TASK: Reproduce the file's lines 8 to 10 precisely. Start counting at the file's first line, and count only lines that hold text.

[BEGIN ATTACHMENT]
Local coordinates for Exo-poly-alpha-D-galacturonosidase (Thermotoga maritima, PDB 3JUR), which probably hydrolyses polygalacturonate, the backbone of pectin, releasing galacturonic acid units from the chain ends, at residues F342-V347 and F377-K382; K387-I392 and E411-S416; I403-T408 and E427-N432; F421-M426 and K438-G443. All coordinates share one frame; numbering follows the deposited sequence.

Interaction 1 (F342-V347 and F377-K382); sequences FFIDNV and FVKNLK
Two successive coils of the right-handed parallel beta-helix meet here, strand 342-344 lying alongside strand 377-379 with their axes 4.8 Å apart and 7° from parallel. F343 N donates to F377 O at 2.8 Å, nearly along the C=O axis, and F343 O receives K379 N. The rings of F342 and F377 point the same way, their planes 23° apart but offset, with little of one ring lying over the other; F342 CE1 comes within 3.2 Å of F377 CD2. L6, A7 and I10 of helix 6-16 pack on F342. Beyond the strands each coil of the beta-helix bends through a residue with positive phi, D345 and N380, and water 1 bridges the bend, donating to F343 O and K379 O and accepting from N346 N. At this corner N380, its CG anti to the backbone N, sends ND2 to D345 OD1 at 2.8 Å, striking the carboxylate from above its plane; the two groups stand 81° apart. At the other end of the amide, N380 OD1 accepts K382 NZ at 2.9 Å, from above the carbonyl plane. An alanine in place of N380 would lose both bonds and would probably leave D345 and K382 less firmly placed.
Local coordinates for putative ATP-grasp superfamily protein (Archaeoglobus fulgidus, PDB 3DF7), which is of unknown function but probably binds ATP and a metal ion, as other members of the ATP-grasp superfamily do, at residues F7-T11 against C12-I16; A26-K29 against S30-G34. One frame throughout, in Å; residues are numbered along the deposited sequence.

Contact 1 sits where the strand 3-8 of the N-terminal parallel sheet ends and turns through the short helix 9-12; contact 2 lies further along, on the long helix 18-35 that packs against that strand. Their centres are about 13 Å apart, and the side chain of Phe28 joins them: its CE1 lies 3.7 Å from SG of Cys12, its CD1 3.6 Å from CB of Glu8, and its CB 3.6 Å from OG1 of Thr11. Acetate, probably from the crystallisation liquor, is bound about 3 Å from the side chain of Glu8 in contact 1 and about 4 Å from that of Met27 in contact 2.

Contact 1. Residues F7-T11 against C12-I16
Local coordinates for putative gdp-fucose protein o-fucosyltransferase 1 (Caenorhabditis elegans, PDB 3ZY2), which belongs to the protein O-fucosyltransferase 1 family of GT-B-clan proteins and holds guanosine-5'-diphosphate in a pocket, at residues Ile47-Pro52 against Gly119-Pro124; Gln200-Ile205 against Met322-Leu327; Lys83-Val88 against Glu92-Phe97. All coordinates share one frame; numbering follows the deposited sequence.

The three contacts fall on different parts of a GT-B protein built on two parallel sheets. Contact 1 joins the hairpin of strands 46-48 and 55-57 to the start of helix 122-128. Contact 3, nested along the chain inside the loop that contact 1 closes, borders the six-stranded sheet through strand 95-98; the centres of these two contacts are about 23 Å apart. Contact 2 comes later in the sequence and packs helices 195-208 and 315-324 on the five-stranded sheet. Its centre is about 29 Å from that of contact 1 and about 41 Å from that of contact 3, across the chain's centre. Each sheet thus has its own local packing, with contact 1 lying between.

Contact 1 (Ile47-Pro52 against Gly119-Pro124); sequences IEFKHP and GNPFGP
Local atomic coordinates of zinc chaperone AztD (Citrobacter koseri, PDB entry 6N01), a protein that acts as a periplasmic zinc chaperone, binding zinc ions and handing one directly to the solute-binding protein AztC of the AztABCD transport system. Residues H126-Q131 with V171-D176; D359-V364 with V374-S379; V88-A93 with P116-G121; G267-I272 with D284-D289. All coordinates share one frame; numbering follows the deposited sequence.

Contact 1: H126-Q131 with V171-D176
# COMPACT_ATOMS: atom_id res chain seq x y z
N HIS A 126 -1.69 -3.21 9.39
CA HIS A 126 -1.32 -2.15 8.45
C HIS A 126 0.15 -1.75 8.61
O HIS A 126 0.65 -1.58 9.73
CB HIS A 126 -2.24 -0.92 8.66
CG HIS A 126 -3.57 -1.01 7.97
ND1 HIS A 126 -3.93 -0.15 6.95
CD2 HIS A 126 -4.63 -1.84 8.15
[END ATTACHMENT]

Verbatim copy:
The three contacts fall on different parts of a GT-B protein built on two parallel sheets. Contact 1 joins the hairpin of strands 46-48 and 55-57 to the start of helix 122-128. Contact 3, nested along the chain inside the loop that contact 1 closes, borders the six-stranded sheet through strand 95-98; the centres of these two contacts are about 23 Å apart. Contact 2 comes later in the sequence and packs helices 195-208 and 315-324 on the five-stranded sheet. Its centre is about 29 Å from that of contact 1 and about 41 Å from that of contact 3, across the chain's centre. Each sheet thus has its own local packing, with contact 1 lying between.

Contact 1 (Ile47-Pro52 against Gly119-Pro124); sequences IEFKHP and GNPFGP
Local atomic coordinates of zinc chaperone AztD (Citrobacter koseri, PDB entry 6N01), a protein that acts as a periplasmic zinc chaperone, binding zinc ions and handing one directly to the solute-binding protein AztC of the AztABCD transport system. Residues H126-Q131 with V171-D176; D359-V364 with V374-S379; V88-A93 with P116-G121; G267-I272 with D284-D289. All coordinates share one frame; numbering follows the deposited sequence.